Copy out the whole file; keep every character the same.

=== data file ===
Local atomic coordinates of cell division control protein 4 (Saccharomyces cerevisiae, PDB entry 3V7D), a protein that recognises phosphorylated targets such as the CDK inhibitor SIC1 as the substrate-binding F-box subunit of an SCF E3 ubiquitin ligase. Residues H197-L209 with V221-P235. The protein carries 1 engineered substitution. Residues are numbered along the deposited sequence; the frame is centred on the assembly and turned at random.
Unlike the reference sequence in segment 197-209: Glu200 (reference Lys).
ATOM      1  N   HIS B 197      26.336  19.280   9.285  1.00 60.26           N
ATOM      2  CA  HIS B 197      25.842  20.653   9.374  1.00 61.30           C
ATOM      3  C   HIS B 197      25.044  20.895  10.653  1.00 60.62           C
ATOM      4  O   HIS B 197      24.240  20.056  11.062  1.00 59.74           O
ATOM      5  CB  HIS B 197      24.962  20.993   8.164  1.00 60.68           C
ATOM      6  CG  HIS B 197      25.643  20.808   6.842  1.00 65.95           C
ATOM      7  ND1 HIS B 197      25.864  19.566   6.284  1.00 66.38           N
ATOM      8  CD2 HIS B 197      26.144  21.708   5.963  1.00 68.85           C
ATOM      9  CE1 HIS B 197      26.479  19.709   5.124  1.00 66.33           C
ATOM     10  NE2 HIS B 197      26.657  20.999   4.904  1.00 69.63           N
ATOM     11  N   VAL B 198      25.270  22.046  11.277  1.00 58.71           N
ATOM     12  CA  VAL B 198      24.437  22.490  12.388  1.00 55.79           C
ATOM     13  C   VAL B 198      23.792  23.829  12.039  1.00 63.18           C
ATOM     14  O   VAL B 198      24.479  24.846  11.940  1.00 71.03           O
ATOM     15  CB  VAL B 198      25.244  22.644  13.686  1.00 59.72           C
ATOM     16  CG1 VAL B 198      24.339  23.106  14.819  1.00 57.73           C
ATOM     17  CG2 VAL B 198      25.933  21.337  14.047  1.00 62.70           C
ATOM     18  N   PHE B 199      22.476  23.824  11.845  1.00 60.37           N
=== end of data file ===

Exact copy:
Local atomic coordinates of cell division control protein 4 (Saccharomyces cerevisiae, PDB entry 3V7D), a protein that recognises phosphorylated targets such as the CDK inhibitor SIC1 as the substrate-binding F-box subunit of an SCF E3 ubiquitin ligase. Residues H197-L209 with V221-P235. The protein carries 1 engineered substitution. Residues are numbered along the deposited sequence; the frame is centred on the assembly and turned at random.
Unlike the reference sequence in segment 197-209: Glu200 (reference Lys).
ATOM      1  N   HIS B 197      26.336  19.280   9.285  1.00 60.26           N
ATOM      2  CA  HIS B 197      25.842  20.653   9.374  1.00 61.30           C
ATOM      3  C   HIS B 197      25.044  20.895  10.653  1.00 60.62           C
ATOM      4  O   HIS B 197      24.240  20.056  11.062  1.00 59.74           O
ATOM      5  CB  HIS B 197      24.962  20.993   8.164  1.00 60.68           C
ATOM      6  CG  HIS B 197      25.643  20.808   6.842  1.00 65.95           C
ATOM      7  ND1 HIS B 197      25.864  19.566   6.284  1.00 66.38           N
ATOM      8  CD2 HIS B 197      26.144  21.708   5.963  1.00 68.85           C
ATOM      9  CE1 HIS B 197      26.479  19.709   5.124  1.00 66.33           C
ATOM     10  NE2 HIS B 197      26.657  20.999   4.904  1.00 69.63           N
ATOM     11  N   VAL B 198      25.270  22.046  11.277  1.00 58.71           N
ATOM     12  CA  VAL B 198      24.437  22.490  12.388  1.00 55.79           C
ATOM     13  C   VAL B 198      23.792  23.829  12.039  1.00 63.18           C
ATOM     14  O   VAL B 198      24.479  24.846  11.940  1.00 71.03           O
ATOM     15  CB  VAL B 198      25.244  22.644  13.686  1.00 59.72           C
ATOM     16  CG1 VAL B 198      24.339  23.106  14.819  1.00 57.73           C
ATOM     17  CG2 VAL B 198      25.933  21.337  14.047  1.00 62.70           C
ATOM     18  N   PHE B 199      22.476  23.824  11.845  1.00 60.37           N